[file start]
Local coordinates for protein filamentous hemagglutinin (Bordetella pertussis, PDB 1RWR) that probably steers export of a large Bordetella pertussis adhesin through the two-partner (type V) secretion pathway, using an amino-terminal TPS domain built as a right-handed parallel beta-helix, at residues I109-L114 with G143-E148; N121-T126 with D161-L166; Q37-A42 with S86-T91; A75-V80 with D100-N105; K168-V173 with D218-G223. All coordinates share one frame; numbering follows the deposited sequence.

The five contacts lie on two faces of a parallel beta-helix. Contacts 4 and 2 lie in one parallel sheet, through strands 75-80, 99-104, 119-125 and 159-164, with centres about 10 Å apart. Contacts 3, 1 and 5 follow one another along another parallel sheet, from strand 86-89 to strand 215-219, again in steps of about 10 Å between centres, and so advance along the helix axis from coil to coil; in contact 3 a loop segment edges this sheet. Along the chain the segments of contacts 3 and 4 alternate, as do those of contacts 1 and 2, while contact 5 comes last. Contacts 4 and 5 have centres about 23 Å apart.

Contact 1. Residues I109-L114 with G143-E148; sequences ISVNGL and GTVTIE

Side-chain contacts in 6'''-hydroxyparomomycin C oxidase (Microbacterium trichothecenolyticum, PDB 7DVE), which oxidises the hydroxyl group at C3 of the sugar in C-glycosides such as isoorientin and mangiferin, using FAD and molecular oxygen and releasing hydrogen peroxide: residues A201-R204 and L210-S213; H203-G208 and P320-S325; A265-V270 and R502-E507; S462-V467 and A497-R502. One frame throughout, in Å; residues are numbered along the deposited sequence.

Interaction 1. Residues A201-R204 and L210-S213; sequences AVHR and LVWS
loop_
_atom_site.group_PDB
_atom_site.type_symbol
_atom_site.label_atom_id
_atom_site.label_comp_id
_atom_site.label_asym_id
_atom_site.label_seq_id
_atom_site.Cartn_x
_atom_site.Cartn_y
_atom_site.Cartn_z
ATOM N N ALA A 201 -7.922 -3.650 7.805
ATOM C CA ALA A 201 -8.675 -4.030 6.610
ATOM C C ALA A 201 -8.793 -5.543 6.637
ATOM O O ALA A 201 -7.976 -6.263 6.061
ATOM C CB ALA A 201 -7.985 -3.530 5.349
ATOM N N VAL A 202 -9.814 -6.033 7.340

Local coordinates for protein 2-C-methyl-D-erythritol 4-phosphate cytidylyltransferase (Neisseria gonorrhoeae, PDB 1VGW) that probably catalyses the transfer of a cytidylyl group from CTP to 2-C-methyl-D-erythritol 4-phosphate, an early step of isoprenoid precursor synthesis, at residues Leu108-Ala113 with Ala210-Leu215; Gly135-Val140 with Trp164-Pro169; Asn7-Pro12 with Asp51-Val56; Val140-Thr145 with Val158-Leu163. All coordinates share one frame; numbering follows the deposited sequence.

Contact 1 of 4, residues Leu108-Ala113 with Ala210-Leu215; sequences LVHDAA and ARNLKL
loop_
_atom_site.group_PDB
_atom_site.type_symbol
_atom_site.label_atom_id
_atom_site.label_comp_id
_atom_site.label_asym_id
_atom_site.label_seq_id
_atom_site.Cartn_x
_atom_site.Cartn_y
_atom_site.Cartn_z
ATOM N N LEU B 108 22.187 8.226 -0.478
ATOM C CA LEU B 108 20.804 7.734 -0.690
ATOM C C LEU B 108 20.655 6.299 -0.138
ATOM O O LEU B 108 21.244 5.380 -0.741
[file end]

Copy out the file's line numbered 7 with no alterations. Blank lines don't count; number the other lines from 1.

_atom_site.group_PDB